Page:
Of more relevance and also tolerably sober of suit are Alienware’s new laptops. Models 13, 15 an d 17 denote the screen size and respectively they’ll be getting Nvidia’s Geforce GTX 1060, 1070 and 1080 graphics. My understanding is that, again, these graphics chips are the real deal, in contrast to recent notebook chips which have usually involved misleading branding compared with their desktop siblings. They’re all a bit slimmer than their progenitors and the 17 incher gets both G-Sync with 120Hz refresh and Tobii eye tracking tech. More on the latter interfrastically. They will, of course, be very expensive.

Sober-suited, as these things go

Speaking of expensive, how about LG’s new 38-inch monitor, the 38UC99? For just $1,499 and no doubt similar figure in post-Brexit sterling, you get 38 inches of curved IPS splendour and 3,840 by 1,600 pixels. It’s kind of a 4K respin on the increasingly popular 21:9 curved monitor craze, to which even our own Alec has succumb.

38 inches of gaming splendour

Intriguingly, it sports 75Hz FreeSync support, so it does actually have some genuine gaming credentials. It also has a Windows app for controlling the image quality settings. I like the sound of that. I’d be surprised if it wasn’t a pretty glorious gaming companion. Also, with six million pixels to a full 4K monitor’s eight million pixels, it’ll be that little bit easier to drive. I want one fairly badly.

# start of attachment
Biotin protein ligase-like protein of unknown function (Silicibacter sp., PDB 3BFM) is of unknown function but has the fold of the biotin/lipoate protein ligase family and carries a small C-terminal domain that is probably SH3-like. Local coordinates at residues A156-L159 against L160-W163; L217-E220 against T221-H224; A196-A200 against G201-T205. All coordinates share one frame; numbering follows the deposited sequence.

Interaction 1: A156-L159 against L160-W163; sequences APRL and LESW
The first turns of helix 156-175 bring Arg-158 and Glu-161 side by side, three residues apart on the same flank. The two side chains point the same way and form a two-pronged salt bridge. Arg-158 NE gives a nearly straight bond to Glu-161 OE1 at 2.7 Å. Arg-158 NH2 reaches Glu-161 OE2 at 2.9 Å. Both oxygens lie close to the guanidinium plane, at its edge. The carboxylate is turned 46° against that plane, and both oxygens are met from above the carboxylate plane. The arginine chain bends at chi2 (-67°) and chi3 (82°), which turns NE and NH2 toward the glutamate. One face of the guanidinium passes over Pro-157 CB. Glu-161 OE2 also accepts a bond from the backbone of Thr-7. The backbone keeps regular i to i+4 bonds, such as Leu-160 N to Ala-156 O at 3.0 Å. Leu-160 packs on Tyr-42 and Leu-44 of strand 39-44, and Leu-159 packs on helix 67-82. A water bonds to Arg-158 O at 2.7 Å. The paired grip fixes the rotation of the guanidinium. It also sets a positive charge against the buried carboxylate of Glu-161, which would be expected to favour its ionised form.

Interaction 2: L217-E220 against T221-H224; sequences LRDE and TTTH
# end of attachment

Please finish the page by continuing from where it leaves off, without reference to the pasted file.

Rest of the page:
Somewhat more accessible are a new line of monitors from Acer that all sport the aforementioned Tobii eyetracking technology. I can’t say I’ve seen this in action, but apparently the gist involves an infrared light based eye tracking features that allows games to literally aim with their eyes. Is this amazing or irrelevant? I have no idea, but it does at least sound intriguing.

Anyway, the cheapest of the new Acers with Tobii tracking will be the Predator XB251HQT, but it’s pricing is not yet known. From the looks of things the premium for the addition of the Tobii tech over an otherwise similar monitor looks likely to be roughly in the $3-400 / £3-400 region.

Acer’s Predator XB251HQT is one of three new models with Tobii eye-tracking tech